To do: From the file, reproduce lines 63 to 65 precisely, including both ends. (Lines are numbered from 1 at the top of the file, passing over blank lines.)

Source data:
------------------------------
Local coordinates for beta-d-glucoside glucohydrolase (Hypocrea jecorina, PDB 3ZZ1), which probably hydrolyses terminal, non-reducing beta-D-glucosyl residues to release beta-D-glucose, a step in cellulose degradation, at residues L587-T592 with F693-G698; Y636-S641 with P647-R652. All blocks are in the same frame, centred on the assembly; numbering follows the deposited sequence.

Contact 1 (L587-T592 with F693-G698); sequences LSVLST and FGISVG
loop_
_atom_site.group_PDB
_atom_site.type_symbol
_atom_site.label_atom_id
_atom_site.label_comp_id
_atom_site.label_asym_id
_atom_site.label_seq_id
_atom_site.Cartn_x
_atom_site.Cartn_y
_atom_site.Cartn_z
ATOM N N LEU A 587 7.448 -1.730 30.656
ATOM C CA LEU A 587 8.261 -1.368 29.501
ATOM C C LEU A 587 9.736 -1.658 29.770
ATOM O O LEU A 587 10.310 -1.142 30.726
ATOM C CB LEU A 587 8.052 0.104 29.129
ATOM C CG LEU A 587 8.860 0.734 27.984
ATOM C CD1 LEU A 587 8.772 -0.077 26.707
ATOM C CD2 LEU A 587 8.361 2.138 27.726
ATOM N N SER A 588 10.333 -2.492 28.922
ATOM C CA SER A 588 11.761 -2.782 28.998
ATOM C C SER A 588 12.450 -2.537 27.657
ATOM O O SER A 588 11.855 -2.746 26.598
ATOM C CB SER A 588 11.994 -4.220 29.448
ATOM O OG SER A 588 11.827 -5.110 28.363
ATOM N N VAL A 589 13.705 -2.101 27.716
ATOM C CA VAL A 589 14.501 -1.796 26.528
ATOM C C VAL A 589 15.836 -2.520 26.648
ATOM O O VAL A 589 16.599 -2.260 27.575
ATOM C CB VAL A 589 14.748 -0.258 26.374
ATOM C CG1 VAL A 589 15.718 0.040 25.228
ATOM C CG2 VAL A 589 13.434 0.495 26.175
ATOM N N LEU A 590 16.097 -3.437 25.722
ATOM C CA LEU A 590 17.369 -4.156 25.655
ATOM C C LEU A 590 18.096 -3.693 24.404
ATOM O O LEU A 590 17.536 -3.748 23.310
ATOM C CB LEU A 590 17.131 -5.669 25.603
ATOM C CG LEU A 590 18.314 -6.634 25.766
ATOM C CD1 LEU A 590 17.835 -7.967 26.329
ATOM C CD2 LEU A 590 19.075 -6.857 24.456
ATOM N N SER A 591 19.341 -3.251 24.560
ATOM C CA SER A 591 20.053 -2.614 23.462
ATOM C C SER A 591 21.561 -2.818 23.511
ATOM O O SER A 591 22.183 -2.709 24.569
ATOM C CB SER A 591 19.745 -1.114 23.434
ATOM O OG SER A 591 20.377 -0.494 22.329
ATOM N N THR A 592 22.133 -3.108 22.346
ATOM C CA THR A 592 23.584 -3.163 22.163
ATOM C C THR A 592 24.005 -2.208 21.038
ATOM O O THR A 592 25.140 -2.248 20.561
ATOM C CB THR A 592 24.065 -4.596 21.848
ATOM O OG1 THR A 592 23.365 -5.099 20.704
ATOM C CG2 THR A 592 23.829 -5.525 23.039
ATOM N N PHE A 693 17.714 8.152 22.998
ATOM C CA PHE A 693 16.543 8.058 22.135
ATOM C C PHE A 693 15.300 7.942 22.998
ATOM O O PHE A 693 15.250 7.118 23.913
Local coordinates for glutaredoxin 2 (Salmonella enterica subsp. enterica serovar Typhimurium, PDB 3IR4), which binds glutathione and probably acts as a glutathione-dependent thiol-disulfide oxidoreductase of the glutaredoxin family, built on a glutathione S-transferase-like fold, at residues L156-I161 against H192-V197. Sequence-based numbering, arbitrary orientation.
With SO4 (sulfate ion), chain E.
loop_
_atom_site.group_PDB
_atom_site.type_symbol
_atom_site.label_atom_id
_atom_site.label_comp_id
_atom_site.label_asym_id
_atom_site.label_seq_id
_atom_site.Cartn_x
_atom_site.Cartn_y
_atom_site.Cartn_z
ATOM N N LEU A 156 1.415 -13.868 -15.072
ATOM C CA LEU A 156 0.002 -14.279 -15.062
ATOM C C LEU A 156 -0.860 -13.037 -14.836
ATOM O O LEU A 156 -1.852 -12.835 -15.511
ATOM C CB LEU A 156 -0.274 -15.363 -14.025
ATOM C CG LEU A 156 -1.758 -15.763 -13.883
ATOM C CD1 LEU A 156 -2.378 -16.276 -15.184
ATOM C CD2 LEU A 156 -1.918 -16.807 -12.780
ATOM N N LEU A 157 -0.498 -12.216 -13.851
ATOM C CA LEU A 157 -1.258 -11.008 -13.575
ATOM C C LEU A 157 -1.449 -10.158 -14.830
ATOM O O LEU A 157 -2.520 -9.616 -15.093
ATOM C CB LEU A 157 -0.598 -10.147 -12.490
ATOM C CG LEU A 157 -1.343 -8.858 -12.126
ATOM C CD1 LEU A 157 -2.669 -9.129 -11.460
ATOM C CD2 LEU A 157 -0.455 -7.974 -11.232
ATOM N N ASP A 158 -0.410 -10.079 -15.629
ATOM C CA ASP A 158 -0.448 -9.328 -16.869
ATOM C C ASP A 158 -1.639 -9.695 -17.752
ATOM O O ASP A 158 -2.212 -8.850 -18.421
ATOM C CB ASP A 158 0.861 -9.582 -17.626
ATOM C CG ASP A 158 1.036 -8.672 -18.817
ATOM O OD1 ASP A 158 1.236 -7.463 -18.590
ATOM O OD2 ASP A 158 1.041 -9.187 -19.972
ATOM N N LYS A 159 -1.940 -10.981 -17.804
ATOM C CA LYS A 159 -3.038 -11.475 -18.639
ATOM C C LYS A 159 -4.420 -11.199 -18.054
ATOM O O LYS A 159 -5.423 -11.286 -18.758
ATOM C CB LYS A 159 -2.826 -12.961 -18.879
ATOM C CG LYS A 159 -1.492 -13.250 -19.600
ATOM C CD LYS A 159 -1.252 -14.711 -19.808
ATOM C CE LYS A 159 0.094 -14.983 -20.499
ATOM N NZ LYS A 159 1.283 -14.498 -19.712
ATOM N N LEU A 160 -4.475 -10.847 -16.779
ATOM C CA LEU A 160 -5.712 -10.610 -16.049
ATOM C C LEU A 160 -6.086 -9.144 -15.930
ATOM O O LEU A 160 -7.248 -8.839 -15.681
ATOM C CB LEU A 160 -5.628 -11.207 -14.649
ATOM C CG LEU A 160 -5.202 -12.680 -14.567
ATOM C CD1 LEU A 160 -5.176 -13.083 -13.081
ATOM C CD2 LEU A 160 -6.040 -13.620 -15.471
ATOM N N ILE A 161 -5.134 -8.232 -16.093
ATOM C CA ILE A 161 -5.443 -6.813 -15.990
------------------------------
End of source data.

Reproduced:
_atom_site.type_symbol
_atom_site.label_atom_id
_atom_site.label_comp_id